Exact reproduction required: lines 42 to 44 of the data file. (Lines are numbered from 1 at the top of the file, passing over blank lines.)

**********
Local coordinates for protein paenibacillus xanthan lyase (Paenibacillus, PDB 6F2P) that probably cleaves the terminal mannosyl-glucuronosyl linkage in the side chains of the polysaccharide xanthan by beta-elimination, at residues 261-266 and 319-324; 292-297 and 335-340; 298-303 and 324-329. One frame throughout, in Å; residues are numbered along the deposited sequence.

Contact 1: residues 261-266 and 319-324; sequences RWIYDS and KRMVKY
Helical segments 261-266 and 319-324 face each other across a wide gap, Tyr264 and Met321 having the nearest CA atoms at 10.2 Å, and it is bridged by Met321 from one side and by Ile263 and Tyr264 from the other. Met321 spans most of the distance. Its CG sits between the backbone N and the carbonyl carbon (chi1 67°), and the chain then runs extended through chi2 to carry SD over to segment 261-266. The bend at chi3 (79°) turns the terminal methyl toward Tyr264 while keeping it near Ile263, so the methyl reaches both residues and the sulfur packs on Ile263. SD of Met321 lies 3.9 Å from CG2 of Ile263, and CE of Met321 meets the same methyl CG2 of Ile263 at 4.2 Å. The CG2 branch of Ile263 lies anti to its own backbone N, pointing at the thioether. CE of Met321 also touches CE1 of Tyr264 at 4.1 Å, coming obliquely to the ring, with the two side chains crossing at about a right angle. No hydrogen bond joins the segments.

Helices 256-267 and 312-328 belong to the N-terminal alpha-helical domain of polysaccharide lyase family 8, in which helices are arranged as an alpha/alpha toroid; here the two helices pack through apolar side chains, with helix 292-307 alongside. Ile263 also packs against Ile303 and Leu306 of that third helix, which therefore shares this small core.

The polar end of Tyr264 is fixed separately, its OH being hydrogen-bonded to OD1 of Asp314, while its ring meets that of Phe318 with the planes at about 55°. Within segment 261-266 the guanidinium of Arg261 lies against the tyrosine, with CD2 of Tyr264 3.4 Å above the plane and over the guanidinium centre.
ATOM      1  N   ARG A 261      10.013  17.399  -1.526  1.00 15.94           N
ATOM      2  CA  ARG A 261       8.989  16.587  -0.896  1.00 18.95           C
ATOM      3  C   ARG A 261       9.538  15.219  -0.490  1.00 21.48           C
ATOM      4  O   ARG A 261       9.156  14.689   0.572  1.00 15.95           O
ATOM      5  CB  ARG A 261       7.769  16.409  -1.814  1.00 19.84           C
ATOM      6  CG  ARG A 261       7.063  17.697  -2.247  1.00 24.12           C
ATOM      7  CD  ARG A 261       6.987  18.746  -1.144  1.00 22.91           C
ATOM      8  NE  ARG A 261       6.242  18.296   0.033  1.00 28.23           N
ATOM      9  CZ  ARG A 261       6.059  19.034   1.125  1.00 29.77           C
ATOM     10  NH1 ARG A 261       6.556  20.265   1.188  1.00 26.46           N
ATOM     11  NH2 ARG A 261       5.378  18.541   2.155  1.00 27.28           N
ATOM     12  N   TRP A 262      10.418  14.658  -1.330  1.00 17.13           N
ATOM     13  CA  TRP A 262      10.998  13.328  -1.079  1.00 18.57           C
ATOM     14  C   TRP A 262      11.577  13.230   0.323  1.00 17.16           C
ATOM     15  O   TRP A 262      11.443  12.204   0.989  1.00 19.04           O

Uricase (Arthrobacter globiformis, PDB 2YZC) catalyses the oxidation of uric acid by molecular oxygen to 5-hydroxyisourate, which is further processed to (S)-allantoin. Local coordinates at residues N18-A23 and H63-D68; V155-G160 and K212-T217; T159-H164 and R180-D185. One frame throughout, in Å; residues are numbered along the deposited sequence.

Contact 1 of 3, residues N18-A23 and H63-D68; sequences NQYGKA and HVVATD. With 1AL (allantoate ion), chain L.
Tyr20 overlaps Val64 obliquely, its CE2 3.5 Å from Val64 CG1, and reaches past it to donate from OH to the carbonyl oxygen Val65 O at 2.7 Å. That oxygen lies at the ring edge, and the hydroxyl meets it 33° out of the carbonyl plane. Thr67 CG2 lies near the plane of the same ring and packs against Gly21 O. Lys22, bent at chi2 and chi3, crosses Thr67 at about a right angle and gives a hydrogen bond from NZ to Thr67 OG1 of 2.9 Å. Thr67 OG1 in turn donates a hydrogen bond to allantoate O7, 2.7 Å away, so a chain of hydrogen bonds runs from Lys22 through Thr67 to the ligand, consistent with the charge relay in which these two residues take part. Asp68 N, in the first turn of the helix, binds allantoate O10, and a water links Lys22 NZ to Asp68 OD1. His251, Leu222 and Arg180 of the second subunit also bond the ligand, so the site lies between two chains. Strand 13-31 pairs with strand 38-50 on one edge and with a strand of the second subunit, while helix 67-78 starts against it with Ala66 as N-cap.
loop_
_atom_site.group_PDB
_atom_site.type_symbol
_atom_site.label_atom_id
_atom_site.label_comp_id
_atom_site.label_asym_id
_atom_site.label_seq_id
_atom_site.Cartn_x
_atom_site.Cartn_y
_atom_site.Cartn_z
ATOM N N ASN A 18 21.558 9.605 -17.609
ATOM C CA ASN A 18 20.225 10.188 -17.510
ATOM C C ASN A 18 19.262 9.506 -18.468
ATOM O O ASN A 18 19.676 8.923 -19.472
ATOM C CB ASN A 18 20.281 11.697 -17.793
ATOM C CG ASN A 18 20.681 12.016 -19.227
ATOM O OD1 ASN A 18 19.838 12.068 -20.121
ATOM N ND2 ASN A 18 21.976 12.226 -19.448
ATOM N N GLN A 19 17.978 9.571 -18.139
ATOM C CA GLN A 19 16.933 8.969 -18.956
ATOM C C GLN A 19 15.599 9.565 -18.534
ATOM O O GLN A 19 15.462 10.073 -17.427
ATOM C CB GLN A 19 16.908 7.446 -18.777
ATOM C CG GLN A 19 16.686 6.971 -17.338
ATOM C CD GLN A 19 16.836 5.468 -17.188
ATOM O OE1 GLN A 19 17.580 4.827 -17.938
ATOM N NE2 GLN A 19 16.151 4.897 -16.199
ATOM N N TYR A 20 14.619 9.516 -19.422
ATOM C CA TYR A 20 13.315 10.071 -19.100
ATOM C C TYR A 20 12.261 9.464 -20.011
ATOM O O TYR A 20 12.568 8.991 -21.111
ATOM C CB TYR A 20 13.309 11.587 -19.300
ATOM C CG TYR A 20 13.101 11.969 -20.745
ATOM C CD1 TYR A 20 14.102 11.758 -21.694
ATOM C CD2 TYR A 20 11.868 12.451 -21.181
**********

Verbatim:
ATOM N N GLN A 19 17.978 9.571 -18.139
ATOM C CA GLN A 19 16.933 8.969 -18.956
ATOM C C GLN A 19 15.599 9.565 -18.534